I stood above the river on a small rise. The steep mountains to the south still glowed with the evening sun, but the surrounding landscape dimmed. As the desert cooled off, I placed my propane stove on a rock and lit a match. Then I cracked open a beer and walked over to a collection of meager trinkets scattered on the ground. There were painted walking sticks made from yucca stocks, pieces of volcanic glass, scorpions made of wire and a few beaded bracelets. Nearby, a plastic money jar weighed down with rocks accompanied a handwritten sign that read “Donations of clothes, foods, and school supplies also welcomed for the children of Boquillas.”
The town Boquillas Del Carmen is, or more appropriately, was a little Mexican village lying across the Rio Grande from Big Bend National Park. During the 1990’s the town had around 300 residents whose primary means of income came from our side of the border. Back then, national park tourists could take a ferry (rowboat) across the river to get drinks, eat enchiladas, rent donkeys and shop for crafts. This provided visitors a jolly time in old Mexico and provided the villagers with a livelihood. But then some assholes decided to highjack four planes on the east coast. Shortly after, all ‘soft’ border crossings into Mexico were closed indefinitely. This meant instead of paying a couple bucks to cross the river via rowboat, you could now be fined up to $1,000 for visiting Boquillas.
This devastated the little village. Since 2002, the town’s population has dwindled to less than 100 people. With no viable economic options, there are only two realistic ways to make an income: grow marijuana or sell ‘illegal’ souvenirs, like the ones I saw at my feet, to park visitors.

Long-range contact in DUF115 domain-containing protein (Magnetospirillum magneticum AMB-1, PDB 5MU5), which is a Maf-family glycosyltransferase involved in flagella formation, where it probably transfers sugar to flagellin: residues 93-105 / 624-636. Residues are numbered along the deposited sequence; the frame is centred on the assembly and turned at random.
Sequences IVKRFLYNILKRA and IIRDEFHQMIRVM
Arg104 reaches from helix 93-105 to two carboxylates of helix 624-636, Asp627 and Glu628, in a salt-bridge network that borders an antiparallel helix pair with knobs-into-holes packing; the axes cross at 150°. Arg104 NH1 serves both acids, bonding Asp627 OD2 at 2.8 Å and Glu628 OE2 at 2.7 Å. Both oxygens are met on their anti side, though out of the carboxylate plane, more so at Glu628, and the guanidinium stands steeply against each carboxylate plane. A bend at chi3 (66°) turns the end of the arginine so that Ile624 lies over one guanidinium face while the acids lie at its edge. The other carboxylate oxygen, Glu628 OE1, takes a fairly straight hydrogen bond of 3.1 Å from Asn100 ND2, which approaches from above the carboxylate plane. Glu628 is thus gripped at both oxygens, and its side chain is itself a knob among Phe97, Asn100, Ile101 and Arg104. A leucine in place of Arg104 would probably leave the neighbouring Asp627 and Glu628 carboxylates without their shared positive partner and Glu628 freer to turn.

After walking back to put a pan on the stove, I stood up, tipped beer into my mouth and gazed across the river. A mile in the distance, I saw what once was Boquillas – now just a dozen desolate buildings lining a flat ridge above a muddy river.
A voice broke the silence. ‘Hola mi amigo!’ I looked down on the opposite bank of the river and saw a man on horseback. “Hola” I yelled back with some hesitation. “Would you like a walking stick my friend?” He asked. “Umm I already have a walking stick, thank you though.” I returned to fidgeting with the grill, but I knew the man was still watching. I took another drink of beer and then heard, “Friend! Do you have a cervesa for me?” I again called back, “Sorry, this was the last one.” Things were getting awkward now. I threw on the hot dogs and turned up the heat. He said something again, but I couldn’t hear over the burner.
I moved the dogs around on the pan for a minute before I sighed and stood up again. “Would you like a hot dog?” I shouted. He didn’t understand. “Ugh a hot dog… perro caliente” I tried to clarify. “For me?” the man said back. “Yes” I replied nodding my head. Then he gave his horse a light kick and rode through the Rio Grande into Texas. He rode up the embankment, onto the overlook, and stood before me.
The man looked to be in his early 30s, wearing a brown ball cap, an old cotton button up, tattered jeans and white tennis shoes with gaping holes. Below him was a decrepit saddle, below that was a skinny horse. One of his hands grasped a plastic grocery bag and the other extended in my direction. I reached out and shook it and he introduced himself as Felix. “My name’s Eric… what would you like on your hot dog” (a phrase I hope not to become accustomed to). The man indicated he wanted everything, including my red pepper flakes. I decided I liked him.